NO DU Hiroshima Project (to ban depleted uranium weapons)Founded June 10, 2003. From August 2008, it also serves as the ICBUW Hiroshima Office.
Diretor, Nobuo Kazashi Exective Director, Haruko Moritaki
The NO DU Hiroshima Project grew out of a project that brought over 6,000 people together on March 2, 2003, to stand in â?œhuman letters spelling out “NO WAR NO DU!.” We have engaged in the following activities.

(1) Promoting the International CampaignThe NO DU Hiroshima Project has been a leading member of ICBUW since its inception and has devoted most of its resources and efforts to the international campaign, actively participating in related meetings around the world. In May 2004, at the time of the NPT Review Conference Preparatory Committee Meeting, we held a workshop at UN Headquarters in New York. In November that year, on International Joint Action Day, we called to groups throughout Japan and succeeded in bringing Iraq veteran Gerald Mathews and his wife to the meetings held around Japan.

(2) Survey of DU Damage in IraqDecember 15 to 28, 2002, we participated in the People’s Peace and Fact-Finding Mission to Iraq, visiting hospitals and schools in Baghdad and Basra. In June and July 2003, we sent again a Hiroshima Mission to Investigate DU Weapon Damage to Iraq. Ms. Haruko Moritaki gathered specimens of patient urine, drinking water, soil and other substances in Baghdad, Nasiria, and Basra. DU was detected in dust from tanks, and high concentrations of uranium were found in some urine samples. Based on these results, we have demanded that international organizations move immediately to conduct a more thorough investigation.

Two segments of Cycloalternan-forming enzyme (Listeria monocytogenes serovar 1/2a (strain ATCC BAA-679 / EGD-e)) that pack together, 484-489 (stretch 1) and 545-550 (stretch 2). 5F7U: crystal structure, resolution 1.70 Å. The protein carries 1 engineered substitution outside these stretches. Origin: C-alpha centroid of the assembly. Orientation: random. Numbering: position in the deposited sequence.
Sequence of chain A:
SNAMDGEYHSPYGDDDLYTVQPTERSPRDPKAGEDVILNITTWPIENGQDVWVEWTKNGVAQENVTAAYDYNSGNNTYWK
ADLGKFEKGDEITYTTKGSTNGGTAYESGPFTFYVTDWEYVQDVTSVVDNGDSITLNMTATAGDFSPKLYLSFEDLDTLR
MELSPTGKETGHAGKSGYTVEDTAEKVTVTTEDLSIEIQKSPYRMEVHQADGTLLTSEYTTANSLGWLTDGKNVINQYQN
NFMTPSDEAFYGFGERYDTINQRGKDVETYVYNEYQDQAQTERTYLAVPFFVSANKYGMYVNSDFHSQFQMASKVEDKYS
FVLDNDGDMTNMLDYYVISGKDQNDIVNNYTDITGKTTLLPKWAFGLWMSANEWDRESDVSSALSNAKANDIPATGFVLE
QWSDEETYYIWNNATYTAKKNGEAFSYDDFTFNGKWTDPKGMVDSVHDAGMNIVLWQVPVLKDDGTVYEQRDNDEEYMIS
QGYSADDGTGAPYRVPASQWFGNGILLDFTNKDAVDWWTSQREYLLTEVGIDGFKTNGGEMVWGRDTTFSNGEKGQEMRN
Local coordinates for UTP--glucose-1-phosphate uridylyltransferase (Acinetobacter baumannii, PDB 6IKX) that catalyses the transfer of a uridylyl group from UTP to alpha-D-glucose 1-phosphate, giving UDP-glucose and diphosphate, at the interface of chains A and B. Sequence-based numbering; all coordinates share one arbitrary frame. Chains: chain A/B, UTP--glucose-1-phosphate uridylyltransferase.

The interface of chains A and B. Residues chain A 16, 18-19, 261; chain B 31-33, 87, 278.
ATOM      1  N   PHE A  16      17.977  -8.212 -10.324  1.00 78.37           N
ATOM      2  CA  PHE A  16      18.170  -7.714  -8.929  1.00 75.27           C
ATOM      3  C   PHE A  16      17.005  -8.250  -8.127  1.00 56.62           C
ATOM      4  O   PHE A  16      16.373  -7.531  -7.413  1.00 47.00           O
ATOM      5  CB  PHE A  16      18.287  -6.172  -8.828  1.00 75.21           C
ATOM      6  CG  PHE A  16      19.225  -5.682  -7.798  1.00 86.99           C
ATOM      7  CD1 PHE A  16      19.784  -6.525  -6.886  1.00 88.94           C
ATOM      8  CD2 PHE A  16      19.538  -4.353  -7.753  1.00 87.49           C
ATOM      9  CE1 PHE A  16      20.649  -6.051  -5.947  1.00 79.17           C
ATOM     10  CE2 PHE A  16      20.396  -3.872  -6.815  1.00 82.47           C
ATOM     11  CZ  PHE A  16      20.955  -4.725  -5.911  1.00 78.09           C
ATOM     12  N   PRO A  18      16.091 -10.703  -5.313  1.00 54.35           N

(3) Assistance to IraqWe have invited many Iraqi doctors and journalists to Hiroshima, holding lecture meetings to disclose the harmful effects of DU and raise funds for medical assistance. In addition, we applied to the Hiroshima Prefectural Technical Training Program for Nations Recovering from Conflict, a program initiated last year. -rough this program, we were able to offer training and assistance to an Iraqi doctor in Hiroshima. We will also receive a doctor from Basra toward the end of July this year.

(4) Education and Outreach regarding the Problem of DU Weapons1) Hiroshima Appeal for Banning DU Weapons (pp. 68; first Japanese version published in August, 2003) As of Sept. 2009, we printed 21,000 copies of the Hiroshima Appeal for Banning DU Weapons in Japanese and English and have used them extensively for lobbying activity in Japan, the US and Europe.2) A World without Uranium Weapons: The ICBUW Challenge (pp. 252; first Japanese version published in April, 2008), which combines a record of the 3rd ICBUW Conference in Hiroshima and the steps made in the international campaign after the Hiroshima Conference. Â?This Japanese book won an award from the Peace Co-operative Journalist Foundation in Dec. 2008.3) We have held numerous lectures and photo exhibitions throughout Japan and frequently attend related meetings and conferences overseas.